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Gilgamesh tomb believed found


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#1    Druss

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Posted 29 April 2003 - 08:00 PM

                                                  Archaeologists in Iraq believe they may have found the lost tomb of King Gilgamesh - the subject of the oldest "book" in history.
  
The Epic Of Gilgamesh - written by a Middle Eastern scholar 2,500 years before the birth of Christ - commemorated the life of the ruler of the city of Uruk, from which Iraq gets its name.

Now, a German-led expedition has discovered what is thought to be the entire city of Uruk - including, where the Euphrates once flowed, the last resting place of its famous King.


View: Full Article | Source: BBC News                                                  

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#2    SpaceyKC

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Posted 29 April 2003 - 08:15 PM

                                                  


          Fascinating! Great post, Druss.   smile.gif                                                  


#3    Homer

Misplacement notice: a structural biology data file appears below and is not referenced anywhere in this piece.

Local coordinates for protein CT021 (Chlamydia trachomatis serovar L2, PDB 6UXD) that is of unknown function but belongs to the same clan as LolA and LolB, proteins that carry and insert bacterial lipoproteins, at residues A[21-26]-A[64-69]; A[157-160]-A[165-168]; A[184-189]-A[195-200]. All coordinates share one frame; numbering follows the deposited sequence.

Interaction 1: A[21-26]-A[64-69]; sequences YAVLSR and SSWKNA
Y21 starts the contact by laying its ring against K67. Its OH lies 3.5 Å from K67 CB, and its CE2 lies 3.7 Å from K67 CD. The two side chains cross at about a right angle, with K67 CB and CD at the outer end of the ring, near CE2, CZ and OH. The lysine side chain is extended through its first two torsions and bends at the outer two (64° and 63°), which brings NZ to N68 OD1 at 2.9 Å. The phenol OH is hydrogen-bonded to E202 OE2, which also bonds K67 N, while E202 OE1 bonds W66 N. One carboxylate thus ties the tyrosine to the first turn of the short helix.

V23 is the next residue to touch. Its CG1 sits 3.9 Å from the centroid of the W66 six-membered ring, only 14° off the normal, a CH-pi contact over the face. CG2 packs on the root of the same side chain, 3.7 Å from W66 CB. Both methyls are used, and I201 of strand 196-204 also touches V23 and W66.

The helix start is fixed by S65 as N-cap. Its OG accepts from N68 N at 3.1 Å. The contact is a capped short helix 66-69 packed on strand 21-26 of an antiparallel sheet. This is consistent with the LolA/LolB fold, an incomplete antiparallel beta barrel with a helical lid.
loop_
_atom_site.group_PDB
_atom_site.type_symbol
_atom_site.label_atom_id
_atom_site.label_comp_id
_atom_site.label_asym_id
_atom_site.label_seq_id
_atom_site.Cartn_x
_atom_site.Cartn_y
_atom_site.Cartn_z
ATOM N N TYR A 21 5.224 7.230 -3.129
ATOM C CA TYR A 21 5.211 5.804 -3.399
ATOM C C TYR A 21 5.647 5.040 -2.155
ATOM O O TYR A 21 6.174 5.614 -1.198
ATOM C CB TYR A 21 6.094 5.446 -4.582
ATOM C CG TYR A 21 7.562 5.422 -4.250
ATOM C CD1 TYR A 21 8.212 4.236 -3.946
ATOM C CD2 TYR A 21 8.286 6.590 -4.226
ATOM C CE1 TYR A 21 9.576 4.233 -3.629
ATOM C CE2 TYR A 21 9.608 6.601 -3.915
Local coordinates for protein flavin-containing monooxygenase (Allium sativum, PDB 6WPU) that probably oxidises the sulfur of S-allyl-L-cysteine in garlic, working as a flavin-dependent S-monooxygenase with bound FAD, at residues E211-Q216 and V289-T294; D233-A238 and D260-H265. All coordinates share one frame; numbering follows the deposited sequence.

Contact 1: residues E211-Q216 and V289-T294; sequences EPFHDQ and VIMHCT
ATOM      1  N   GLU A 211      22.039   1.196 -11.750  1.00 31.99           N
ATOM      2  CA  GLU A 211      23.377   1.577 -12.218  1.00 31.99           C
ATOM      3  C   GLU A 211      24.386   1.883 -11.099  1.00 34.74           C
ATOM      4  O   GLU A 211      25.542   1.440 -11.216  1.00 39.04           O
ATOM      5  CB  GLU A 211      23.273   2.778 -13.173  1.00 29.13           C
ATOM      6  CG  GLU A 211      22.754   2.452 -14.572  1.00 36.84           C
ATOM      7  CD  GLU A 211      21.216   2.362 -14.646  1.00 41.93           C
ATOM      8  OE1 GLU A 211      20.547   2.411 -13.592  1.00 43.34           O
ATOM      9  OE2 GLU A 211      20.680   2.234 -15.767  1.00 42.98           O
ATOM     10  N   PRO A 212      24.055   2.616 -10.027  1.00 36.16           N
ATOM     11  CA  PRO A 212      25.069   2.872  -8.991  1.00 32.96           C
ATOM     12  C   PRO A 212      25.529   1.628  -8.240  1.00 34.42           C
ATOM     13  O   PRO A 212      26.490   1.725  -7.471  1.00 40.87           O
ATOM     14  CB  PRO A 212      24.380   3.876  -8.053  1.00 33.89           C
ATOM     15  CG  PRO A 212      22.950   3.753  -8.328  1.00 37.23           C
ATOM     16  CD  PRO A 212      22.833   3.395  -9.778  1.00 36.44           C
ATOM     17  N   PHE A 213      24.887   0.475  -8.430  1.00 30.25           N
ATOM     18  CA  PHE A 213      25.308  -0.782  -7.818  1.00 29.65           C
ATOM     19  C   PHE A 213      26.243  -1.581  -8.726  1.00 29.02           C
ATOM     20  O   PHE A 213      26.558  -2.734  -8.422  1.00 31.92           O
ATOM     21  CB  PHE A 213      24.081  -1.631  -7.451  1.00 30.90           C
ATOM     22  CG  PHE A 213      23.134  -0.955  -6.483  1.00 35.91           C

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Posted 30 April 2003 - 01:28 AM

                                                  Excellent find, Druss. Since Iraq will be much more accessible than in recent years, there could be many more discoveries like this smile.gif                                                  

אַ֭תָּה אֱלֹהֵ֣י יִשְׁעִ֑י

#4    Sageghost

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Posted 30 April 2003 - 10:40 AM

                                                  Great post! And very appropriate to this site.

The epic of Gilgamesh is one of the earliest examples of dream interpretation. In one of the chronicled tales, Gilgamesh is preparing to fight against his enemy, called Enkidu. Before the battle he dreams of his enemy's advance. Afterwards he tells his mother, who interprets this as a sign that the battle will end in friendship, which it does.

In another tale Gilgamesh revives his dead friends spirit, which is one of the earliest examples of a ghost.

                                                  

I was just thinking that of all the trails in this life, there is one that matters more than all the others. It is the trail of a true human being.




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